Bottom line, in anticipation of significant offshore mileage over the life of the next set of (white) sails, we are not replacing with HydraNet. For our boat, with high sheet loads and a rigid mast, woven cloth just doesn’t work (we expect to sail at all angles, not just downwind). YMMV
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Old 02-12-2020, 15:07   #7
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Re: Hydranet sail material

Quote:
Originally Posted by fxykty View Post
Our boat (55 foot catamaran) came with HydraNet main (80sqm, large roach) and jib (35sqm, self tacking). Both sails are high aspect ratio and tri radial panel layout. The sails were built by Delta Voiles France in 2010 and sailed half way around the world over 6 years and around 50,000 miles. Since 2017 we’ve had the boat and done 10,000 coastal and passage miles.

The sails are due for replacement: during the last sail check the sail maker recommended complete re-stitching if we wanted to go offshore using these sails. As the cost of that would be half the cost of new sails, there’s no point.

The sails are badly stretched - the main at the first and second reef shelfs as the tri radial layout does not support the reefs’ foot loads. There are visible billows between the bottom three battens, with overly deep draft. The jib is a bit better as it doesn’t have the off-axis loading, but it’s draft is aft and the leech badly hooked.

Bottom line, in anticipation of significant offshore mileage over the life of the next set of (white) sails, we are not replacing with HydraNet. For our boat, with high sheet loads and a rigid mast, woven cloth just doesn’t work (we expect to sail at all angles, not just downwind). YMMV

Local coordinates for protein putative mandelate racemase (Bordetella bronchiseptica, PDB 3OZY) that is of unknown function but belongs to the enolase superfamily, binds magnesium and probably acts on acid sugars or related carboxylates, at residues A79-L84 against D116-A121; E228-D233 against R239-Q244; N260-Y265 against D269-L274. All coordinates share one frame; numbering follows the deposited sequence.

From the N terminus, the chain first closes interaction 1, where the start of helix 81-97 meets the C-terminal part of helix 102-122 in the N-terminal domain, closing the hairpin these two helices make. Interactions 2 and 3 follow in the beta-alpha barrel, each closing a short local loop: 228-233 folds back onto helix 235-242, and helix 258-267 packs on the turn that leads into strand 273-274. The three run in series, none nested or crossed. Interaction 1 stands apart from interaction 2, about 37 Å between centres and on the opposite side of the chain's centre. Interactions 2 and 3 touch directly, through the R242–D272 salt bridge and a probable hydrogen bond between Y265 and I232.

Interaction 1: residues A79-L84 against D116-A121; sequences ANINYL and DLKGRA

Well honestly, any sail that is still at all functional after 60,000 miles is bloody good IMO! That's a LOT more miles than any dacron sail that we've owned over the years, and none of our boats have had the cloth loads that your big cat has.

I'd agree that for a boat like yours some form of hi-tech laminate would be desirable from a performance aspect, but I doubt if any of such will still be around after that many miles.

I will be interested to see what cloth (if that is still an accurate word for sails) you will eventually choose.

Jim
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Old 02-12-2020, 16:32   #8
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Re: Hydranet sail material

We use hydranet for the main and staysail, the jib is a string sail. The hydranet sails have held up well, in the past year we have sailed about 10,000 miles. We hope to get 25~30,000 miles out of them. We care about sail shape so change sails fairly often. The main is 1,000 sq ft, the staysail is maybe 500 sq ft. The jib is a little older with maybe 15,000 miles on it and it's starting to come undone and go round.

Good sails are expensive and need to be changed out at regular intervals, no way around it.
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Old 02-12-2020, 16:38   #9
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Re: Hydranet sail material